Appeals of two death penalty cases have been rejected, the Louisiana Supreme Court announced Friday.
An attorney for one of the convicted murderers had argued that a lack of information about the state’s lethal injection formula poses risk of paralyzing, mute and agonizing executions for death row inmates. The same attorney argued for a second inmate that state officials did not follow proper administrative procedures when they adopted lethal injection for executions in Louisiana years ago.
Supreme Court justices did not issue a written opinion in either case.
Gary P. Clements, attorney for condemned killer Christopher Sepulvado, already had filed a motion with U.S. District Judge James J. Brady in Baton Rouge to merge Sepulvado’s complaint over the risk of excruciating pain from lethal injections with that of death row inmate Jessie Hoffman.
Clements said late Friday that Brady had not yet ruled on the request by Sepulvado to join Hoffman’s suit. Sepulvado is scheduled for execution on Feb. 13.
Sepulvado, 68, of DeSoto Parish, was convicted in 1993 for the 1992 murder of his 6-year-old stepson, Wesley Allen Mercer. The trial jury decided that Sepulvado had beaten the boy unconscious with the handle of a screwdriver, then immersed him in scalding bath water.
In rejecting an earlier appeal of Sepulvado’s conviction, members of the Louisiana Supreme Court noted the child had third-degree burns over 58 percent of his body and his “scalp had separated from his skull due to hemorrhaging and bruising.”
Clements, director of the Capital Post Conviction Project of Louisiana, also represents Nathaniel Code, 56, of Shreveport. Code’s appeal was based on an alleged failure by state officials to follow required administrative procedures when they originally approved lethal injection for executions.
Asked whether Code will ask to join Hoffman’s civil suit in Brady’s federal court, Clements said: “I really haven’t made a decision on that yet. We will see what happens.”
Code does not yet have a scheduled execution date, Clements said.
Code was convicted in 1990 for the 1985 bathtub drowning of 34-year-old Vivian Chaney; the stabbing and slashing death of Chaney’s 17-year-old daughter, Carlitha; and the shooting deaths of Chaney’s brother, Jerry Culbert, and her boyfriend, Billy Joe Harris.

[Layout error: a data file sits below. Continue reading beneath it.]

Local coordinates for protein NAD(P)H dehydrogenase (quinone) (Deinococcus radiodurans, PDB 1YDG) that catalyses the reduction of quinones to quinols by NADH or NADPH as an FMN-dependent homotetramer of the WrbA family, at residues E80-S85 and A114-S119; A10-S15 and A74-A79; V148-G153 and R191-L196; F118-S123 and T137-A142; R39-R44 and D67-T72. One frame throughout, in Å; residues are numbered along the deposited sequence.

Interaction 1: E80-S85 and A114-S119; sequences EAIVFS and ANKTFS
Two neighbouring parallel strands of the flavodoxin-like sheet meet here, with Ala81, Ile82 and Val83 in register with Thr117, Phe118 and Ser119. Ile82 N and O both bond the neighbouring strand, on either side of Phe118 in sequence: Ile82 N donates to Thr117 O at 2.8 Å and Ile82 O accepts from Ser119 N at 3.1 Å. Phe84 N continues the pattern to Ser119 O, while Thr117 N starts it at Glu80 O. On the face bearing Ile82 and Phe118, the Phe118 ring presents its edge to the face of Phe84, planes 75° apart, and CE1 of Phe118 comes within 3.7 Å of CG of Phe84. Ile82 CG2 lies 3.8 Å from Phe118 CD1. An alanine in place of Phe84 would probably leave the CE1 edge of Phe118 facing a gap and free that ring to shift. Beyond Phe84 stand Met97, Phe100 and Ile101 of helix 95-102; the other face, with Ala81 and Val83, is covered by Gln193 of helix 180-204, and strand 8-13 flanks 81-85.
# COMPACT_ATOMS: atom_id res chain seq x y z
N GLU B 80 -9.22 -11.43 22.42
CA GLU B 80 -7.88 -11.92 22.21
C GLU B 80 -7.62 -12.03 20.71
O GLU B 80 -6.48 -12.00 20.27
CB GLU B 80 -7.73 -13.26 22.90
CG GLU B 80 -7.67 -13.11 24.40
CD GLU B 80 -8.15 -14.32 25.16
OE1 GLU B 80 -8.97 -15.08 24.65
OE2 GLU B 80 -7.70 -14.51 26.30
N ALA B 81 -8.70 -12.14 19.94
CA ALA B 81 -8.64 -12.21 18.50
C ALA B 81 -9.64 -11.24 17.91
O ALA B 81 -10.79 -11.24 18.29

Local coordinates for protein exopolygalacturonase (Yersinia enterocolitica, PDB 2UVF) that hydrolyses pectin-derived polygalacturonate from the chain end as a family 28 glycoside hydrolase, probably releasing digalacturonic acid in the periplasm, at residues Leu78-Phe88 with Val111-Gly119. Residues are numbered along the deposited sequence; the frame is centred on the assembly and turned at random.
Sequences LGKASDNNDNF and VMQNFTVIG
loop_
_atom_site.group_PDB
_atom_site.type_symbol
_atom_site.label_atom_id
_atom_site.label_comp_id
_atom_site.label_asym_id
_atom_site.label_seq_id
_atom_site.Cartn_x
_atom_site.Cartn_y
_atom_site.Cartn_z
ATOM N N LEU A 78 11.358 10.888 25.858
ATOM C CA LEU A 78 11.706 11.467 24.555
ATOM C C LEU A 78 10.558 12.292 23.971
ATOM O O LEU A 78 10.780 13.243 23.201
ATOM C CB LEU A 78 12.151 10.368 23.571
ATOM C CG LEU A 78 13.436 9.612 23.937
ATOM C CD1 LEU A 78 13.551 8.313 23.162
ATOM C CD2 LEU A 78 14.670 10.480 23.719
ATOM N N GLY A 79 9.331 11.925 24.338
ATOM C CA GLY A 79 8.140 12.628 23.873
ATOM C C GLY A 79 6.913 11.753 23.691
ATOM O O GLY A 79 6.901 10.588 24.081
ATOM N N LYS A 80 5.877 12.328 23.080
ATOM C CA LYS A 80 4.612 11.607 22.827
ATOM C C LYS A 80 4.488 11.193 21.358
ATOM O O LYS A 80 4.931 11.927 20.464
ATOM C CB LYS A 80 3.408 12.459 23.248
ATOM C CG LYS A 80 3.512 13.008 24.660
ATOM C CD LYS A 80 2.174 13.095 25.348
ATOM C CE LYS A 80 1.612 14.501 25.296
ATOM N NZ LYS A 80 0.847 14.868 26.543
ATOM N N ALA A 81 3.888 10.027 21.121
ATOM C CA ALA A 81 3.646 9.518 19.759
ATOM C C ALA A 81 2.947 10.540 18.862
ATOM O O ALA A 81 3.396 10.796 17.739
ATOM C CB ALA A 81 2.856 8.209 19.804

The prosecution’s opening statement in Code’s trial is on the website of state District Judge Scott J. Crichton, of Shreveport, who was the lead prosecutor in that case.
Crichton can be heard telling jurors in his statement that Code also was implicated in the 1984 slashing and stabbing death of another Shreveport woman, as well as three other Caddo Parish residents in 1987.
Hoffman, like Code, does not have an execution date set yet. The 34-year-old former New Orleans resident is represented by Houston attorney Michael D. Rubenstein and New Orleans attorney Cecelia Trenticosta Kappel, of The Promise of Justice Initiative.
Rubenstein and Kappel told Brady last month that Louisiana prison officials refuse to divulge whether they have a sufficient supply of sodium thiopental to ensure that death row inmates injected with pancuronium bromide and potassium chloride will not suffer a protracted death that is silent, savage and extremely painful.
Hoffman was convicted in St. Tammany Parish in 1998 for the kidnap, robbery, rape and murder of 28-year-old advertising executive Mary “Molly” Elliot two years earlier.
Clements agreed Friday with Rubenstein and Kappel’s argument as to the possibility that death row inmates may be subjected to cruel and unusual punishment if state officials do not answer questions about the supply of sodium thiopental and the chemical formula that will be used in the death chamber for future executions.
“Nobody can get their hands on it anymore,” Clements said of sodium thiopental. “And we don’t know what they (state prison officials) are doing about that, because they won’t tell us.”